Cinnamon | Reader's Digest

Cinnamon

What makes cinnamon a super spice?

  from Magic Foods

When you think of cinnamon, you might conjure up images of hot apple pie or warm-from-the-oven oatmeal cookies. And of course, there wouldn’t be cinnamon toast without it. You’d probably never imagine, though, that cinnamon has health benefits. In fact, researchers recently discovered that this warming spice can actually help lower your blood sugar. Some of the natural compounds in cinnamon have the ability to mimic insulin, helping glucose get into cells, where it can be used for energy, and significantly lowering blood sugar in the process.

One study involving 60 men and women found that taking as little as 1/4 to 1/2 teaspoon of cinnamon a day lowered blood sugar by 18 to 29 percent. It also reduced bad LDL cholesterol by 7 to 27 percent in people with diabetes.

You probably also wouldn’t guess that cinnamon is a good source of fiber (although actually, it’s not so surprising when you consider that it comes from the bark of the cinnamon tree). Two teaspoons provides 2.5 grams of fiber—more than 1/2 cup of raw cabbage or bell peppers or two dried apricot halves.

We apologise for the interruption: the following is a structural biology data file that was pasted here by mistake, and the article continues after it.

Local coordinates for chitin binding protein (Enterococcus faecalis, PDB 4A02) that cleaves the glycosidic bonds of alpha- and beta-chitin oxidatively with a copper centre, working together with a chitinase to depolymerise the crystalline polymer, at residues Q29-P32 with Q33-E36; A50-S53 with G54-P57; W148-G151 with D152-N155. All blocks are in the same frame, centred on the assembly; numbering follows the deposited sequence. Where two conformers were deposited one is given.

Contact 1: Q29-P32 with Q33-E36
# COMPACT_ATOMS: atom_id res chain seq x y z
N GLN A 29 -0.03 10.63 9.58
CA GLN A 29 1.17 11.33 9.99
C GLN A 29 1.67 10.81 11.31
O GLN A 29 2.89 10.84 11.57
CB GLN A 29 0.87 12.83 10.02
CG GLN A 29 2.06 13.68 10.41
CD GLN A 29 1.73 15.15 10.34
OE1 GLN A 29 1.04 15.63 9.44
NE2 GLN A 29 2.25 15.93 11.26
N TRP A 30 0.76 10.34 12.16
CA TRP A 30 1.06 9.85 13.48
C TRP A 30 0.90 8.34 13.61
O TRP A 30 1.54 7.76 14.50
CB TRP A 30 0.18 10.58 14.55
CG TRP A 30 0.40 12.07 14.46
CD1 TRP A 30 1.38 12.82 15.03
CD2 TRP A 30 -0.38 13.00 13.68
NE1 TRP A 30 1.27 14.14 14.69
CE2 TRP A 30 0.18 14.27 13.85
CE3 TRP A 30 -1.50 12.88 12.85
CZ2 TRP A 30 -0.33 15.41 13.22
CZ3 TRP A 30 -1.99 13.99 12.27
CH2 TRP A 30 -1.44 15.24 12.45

Cinnamon also contains the mineral manganese, which may help improve the way your body uses blood sugar. Just 2 teaspoons can set you up with more than one-third of the manganese you need for the day.

Health Bonus
The natural chemicals in cinnamon can help prevent blood platelets from clumping together and forming dangerous clots that can trigger a heart attack. And studies show that a mere whiff of cinnamon can boost brain activity and improve concentration.

Glycemic Load: Very low